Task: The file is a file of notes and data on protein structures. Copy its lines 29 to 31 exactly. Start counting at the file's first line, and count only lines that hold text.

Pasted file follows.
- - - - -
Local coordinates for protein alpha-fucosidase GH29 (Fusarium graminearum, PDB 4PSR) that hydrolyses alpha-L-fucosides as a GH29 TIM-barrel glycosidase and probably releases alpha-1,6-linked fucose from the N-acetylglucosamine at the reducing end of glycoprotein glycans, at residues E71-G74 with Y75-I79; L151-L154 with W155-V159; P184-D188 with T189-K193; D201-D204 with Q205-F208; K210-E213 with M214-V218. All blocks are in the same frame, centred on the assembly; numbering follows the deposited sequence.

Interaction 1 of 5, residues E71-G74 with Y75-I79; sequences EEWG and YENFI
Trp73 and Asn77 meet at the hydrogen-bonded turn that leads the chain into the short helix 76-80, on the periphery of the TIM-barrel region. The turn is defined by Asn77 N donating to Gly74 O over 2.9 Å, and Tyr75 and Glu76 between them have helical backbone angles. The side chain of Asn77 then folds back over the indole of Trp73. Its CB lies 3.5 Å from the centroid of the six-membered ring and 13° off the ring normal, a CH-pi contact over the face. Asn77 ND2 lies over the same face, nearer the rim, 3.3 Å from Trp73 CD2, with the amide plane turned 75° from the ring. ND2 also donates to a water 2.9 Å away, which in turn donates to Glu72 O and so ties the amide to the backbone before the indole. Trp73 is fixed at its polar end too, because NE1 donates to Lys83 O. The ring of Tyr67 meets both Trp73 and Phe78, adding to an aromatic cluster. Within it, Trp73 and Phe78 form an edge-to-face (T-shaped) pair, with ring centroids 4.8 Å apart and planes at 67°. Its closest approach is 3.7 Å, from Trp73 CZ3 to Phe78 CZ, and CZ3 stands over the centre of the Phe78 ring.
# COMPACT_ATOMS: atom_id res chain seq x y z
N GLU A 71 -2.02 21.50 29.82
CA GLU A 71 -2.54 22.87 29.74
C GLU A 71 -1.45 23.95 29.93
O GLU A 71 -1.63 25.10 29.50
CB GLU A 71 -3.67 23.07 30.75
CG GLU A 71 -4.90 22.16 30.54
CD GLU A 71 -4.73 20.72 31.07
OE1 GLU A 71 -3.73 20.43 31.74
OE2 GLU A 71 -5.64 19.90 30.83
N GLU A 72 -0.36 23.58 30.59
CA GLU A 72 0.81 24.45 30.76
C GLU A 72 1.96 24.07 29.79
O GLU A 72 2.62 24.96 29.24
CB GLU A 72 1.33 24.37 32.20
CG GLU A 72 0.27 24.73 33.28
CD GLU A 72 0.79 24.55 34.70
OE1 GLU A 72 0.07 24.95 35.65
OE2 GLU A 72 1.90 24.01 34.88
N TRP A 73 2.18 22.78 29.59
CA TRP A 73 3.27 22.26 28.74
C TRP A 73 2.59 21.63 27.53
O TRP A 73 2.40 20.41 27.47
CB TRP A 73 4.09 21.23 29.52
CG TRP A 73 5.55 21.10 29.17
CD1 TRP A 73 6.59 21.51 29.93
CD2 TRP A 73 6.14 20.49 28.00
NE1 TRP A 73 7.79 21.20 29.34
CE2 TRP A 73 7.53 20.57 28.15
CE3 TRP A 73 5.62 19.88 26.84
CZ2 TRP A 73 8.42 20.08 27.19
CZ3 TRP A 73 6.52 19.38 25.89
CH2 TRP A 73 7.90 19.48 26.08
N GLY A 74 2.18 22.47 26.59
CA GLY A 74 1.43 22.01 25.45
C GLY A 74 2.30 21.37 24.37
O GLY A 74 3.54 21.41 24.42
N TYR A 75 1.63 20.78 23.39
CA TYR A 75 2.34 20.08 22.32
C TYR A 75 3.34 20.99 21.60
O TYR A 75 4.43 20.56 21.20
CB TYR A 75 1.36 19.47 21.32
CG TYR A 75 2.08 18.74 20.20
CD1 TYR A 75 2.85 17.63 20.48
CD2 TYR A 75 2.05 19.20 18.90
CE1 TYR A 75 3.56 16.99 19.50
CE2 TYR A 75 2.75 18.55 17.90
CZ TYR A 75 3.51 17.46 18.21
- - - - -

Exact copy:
CD1 TRP A 73 6.59 21.51 29.93
CD2 TRP A 73 6.14 20.49 28.00
NE1 TRP A 73 7.79 21.20 29.34